The Moon Goddess Almanacs are a "group of almanacs... dominated by portraits of a female figure now identified as the Moon Goddess, Ix Chel." She was originally thought to merely portray omens of afflictions associated with the moon, but Charles Hofling and Thomas O'Neil have shown that these almanacs are closely related to the Eclipse Table, and themselves depict lunar eclipse cycles. It is even likely that the almanacs were used for predictions of these eclipses! In her many incarnations, the Moon Goddess is always shown seated, sometimes opposite gods, children, or animals. She "is frequently marked by death iconography, suggesting eclipses," such as closed eyes, black spots, and skeletons.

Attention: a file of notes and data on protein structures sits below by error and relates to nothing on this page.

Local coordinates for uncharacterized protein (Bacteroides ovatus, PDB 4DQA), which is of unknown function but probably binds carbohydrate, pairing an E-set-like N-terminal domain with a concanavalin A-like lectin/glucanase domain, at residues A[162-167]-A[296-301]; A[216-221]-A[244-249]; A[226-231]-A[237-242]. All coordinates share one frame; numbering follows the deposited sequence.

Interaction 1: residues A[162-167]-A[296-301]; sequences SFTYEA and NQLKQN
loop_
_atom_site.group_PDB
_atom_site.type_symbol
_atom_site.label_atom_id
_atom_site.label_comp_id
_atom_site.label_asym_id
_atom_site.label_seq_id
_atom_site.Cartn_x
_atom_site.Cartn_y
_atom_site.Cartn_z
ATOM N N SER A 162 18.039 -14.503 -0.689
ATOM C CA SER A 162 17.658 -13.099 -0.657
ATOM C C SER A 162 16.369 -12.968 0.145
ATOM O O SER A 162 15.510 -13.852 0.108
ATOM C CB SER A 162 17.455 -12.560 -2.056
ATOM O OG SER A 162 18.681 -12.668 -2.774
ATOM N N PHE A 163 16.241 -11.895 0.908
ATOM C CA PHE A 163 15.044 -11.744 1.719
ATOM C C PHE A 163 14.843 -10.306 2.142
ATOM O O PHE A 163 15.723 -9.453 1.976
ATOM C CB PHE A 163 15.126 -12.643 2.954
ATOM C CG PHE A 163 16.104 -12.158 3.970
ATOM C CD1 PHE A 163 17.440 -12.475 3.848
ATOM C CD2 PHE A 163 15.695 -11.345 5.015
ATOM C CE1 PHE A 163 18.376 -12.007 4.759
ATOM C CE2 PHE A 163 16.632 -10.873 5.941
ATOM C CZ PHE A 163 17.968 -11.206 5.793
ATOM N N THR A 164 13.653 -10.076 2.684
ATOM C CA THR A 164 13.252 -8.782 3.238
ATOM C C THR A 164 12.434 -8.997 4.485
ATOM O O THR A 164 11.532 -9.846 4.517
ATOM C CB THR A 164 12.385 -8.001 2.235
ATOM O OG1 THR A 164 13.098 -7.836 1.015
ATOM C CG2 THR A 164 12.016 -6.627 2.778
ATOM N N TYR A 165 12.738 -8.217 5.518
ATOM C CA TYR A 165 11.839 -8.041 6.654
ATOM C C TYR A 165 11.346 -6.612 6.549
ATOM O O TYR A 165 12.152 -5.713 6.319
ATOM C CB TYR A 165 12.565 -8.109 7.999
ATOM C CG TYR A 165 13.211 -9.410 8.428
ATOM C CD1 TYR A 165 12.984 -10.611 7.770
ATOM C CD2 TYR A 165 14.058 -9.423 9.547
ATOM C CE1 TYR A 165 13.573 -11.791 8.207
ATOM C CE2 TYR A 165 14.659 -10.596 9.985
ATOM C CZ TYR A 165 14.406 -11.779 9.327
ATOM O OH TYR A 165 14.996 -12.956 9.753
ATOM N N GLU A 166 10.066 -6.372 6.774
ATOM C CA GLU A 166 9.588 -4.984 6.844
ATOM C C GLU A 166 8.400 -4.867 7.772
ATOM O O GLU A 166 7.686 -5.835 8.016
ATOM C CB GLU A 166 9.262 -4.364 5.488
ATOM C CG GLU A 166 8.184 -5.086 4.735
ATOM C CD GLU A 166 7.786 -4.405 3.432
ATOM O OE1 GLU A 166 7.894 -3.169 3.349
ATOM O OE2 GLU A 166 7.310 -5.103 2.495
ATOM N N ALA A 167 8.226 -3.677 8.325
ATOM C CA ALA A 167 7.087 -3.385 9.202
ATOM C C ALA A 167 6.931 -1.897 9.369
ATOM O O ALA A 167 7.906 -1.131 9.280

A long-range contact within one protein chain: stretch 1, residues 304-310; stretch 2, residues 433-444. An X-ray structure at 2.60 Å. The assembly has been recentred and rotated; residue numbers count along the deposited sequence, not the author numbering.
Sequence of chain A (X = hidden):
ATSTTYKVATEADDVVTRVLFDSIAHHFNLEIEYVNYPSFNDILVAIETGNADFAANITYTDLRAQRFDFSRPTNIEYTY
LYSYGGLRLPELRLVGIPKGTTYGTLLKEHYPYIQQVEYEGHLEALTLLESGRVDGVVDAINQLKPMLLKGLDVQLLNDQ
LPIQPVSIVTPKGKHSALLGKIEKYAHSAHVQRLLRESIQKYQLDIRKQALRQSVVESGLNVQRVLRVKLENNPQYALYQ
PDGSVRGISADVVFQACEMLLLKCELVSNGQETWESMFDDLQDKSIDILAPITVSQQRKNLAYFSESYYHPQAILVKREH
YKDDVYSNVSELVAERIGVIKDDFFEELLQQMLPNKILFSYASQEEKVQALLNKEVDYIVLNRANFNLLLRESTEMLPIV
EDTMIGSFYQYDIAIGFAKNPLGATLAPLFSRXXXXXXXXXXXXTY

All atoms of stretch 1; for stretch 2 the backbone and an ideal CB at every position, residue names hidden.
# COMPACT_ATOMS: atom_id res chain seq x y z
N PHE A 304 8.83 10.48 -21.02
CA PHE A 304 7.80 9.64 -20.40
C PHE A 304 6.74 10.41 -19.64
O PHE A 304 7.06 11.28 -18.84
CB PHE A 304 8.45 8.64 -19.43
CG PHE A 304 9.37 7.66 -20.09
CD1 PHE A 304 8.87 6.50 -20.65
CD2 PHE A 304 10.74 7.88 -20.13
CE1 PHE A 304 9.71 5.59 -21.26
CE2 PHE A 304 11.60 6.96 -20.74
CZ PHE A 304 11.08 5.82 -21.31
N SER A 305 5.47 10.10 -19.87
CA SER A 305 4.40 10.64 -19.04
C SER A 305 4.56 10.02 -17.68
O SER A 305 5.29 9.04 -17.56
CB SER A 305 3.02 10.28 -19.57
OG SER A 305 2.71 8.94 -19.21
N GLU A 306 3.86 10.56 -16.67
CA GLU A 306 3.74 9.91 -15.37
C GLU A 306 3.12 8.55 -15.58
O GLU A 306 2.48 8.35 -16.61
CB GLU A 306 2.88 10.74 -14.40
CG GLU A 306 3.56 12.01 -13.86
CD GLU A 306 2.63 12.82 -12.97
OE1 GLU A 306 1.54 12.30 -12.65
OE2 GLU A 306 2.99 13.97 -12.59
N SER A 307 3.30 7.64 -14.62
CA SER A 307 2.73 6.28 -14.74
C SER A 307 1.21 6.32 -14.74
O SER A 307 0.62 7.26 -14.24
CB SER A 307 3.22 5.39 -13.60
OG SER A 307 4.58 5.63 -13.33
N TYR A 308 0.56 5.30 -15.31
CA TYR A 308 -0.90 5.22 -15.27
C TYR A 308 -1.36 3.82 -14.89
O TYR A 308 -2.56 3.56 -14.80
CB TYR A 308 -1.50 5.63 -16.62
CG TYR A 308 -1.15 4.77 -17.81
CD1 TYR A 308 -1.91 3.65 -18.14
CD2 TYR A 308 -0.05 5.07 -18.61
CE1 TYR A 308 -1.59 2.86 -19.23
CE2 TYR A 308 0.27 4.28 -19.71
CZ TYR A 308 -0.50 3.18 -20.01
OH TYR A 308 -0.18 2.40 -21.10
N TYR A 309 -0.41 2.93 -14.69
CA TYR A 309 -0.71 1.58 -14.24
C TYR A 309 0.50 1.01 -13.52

All pages of Moon Goddess almanacs "are uniformly divided into three horizontal sections... These almanacs, like almanacs in other sections of the Codex, usually entail 260-day cycles of the sacred calendar, or tzolkin. Almanacs usually begin with a column of day signs, often with a numerical coefficient above, and vertical intra-almanac sections are separated by calendric intervals or distance numbers." These calendric, or time, intervals are the red numbers, and the distance numbers are black.
(Aveni, Literature, pp. 12, 102-103, 118)
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